This past week I was meeting someone for lunch. In the hustle of the “got-to-get-to-and-from-lunch” traffic a mom in a nice SUV stopped in the middle of the road to talk to some lawn maintenance workers. I was right behind her and not able to go around and neither was the 5-10 cars behind me. I thought she was asking for directions or in need of some serious help so I sat there. I glanced in my rear view mirror and noticed the guy behind me was getting really upset, expressing his anger by hand gestures and contorted facial expressions. As well, the guy behind him seemed animated as he kept inching forward and jerking to a stop. So back to the lady who was stopped in the middle of the road, she seemed not to notice the now 10+ cars behind her, and proceeded to ask her critical question that was causing quite a traffic jam. One of the lawn guys saw the cars piling up and tried to signal the cars to go around, but we could not.  “Wow”, I thought, “this must be really important.” I started to put my car in park and unbuckle my seat belt to come help, until I saw the critical issue that was so important to have stopped all these cars. Her son in the car seat in back needed his new toy, and it was sealed in one of those difficult to open packages that needed a knife or something to open it. So this woman, no doubt thinking only of herself and her situation, and not the laws of the road, nor the potential hazard this might cause, held up traffic for a number of minutes as this package took two guys to figure out how to open it.

Now I know this is just a little thing and I was laughing as I pulled away. The lawn maintenance guys apologized and looked sheepish for being pulled into this woman’s self-centered vortex. But it caused me to think about how selfish we can get in life as we live here in community with others. Our lives affect others as we drive, go to school, go shopping, run errands, go to church, go to practice, and live at home; yet our natural sinful selves seek to do and think more about ourselves then others. A scripture came to mind as I pondered this…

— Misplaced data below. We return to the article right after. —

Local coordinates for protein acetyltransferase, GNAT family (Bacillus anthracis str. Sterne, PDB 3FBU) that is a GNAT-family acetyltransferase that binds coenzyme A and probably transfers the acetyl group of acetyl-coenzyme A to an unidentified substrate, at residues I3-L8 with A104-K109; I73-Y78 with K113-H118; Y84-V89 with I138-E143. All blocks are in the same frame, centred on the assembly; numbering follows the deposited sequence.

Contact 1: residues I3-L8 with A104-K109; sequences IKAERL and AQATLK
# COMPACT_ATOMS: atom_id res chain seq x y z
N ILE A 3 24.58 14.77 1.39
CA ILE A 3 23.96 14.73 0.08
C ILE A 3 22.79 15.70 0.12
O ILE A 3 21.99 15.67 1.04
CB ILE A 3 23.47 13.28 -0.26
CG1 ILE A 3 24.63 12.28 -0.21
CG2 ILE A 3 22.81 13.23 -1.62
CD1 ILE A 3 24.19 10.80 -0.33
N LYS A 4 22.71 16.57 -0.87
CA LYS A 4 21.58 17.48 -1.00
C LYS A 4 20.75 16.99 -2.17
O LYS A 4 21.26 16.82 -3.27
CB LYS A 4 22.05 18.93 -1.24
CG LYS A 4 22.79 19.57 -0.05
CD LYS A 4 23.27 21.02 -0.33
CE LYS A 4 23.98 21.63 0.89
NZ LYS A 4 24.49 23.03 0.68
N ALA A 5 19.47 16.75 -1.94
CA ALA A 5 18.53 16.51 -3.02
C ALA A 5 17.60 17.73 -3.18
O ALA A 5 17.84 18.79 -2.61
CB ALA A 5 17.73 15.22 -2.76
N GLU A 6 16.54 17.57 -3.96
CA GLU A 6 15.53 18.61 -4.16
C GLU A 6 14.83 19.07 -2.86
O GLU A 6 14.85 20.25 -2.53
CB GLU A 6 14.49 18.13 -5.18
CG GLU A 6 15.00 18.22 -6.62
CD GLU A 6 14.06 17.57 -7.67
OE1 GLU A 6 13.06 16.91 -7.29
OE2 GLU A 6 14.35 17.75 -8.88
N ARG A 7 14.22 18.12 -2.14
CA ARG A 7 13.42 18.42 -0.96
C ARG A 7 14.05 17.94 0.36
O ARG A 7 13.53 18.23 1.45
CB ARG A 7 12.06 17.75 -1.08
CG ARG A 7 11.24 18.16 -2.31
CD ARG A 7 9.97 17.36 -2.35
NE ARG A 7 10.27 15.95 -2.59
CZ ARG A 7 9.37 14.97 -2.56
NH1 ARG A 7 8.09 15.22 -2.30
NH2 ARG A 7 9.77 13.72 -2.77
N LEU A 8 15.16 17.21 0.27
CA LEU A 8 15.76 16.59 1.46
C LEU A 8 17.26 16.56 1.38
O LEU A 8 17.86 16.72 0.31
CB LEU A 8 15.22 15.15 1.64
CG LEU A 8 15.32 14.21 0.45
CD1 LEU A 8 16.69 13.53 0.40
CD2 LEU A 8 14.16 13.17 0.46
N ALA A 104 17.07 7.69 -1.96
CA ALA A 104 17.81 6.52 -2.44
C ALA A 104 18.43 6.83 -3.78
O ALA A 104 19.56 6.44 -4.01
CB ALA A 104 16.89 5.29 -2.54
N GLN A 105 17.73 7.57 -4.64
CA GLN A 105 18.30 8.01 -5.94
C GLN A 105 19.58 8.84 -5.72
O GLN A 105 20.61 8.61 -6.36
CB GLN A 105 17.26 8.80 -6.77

Philippians 2:3-5  3 Do nothing out of selfish ambition or vain conceit, but in humility consider others better than yourselves  4 Each of you should look not only to your own interests, but also to the interests of others. 5 Your attitude should be the same as that of Christ Jesus:

Selfishness is natural for us. We don’t have to try to be selfish. But we do have to train ourselves to be selfless like Jesus…

Philippians 2:6-8  6 Who, being in very nature God, did not consider equality with God something to be grasped, 7 but made Himself nothing, taking the very nature of a servant, being made in human likeness. 8 And being found in appearance as a man, He humbled Himself and became obedient to death– even death on a cross!

Being selfless like Jesus is to live out the word – to live, do, and be less concerned with self. For some this comes easy because you have trained well and have a servant’s attitude. People see in you that humble willingness to elevate others and serve them rather than self. Others of us need a little more practice and training, and to try a little harder to live out Philippians 2:3-5.

I wonder if that woman ever noticed what was going on behind her. I wonder if I would have noticed. Would you? Humm…just something to consider as we live life in community and seek to be like Jesus.

Grace and Peace,


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One Response to Self-Less

  1. Michelle Flockhart says:

    Thanks Mike I needed to read that.

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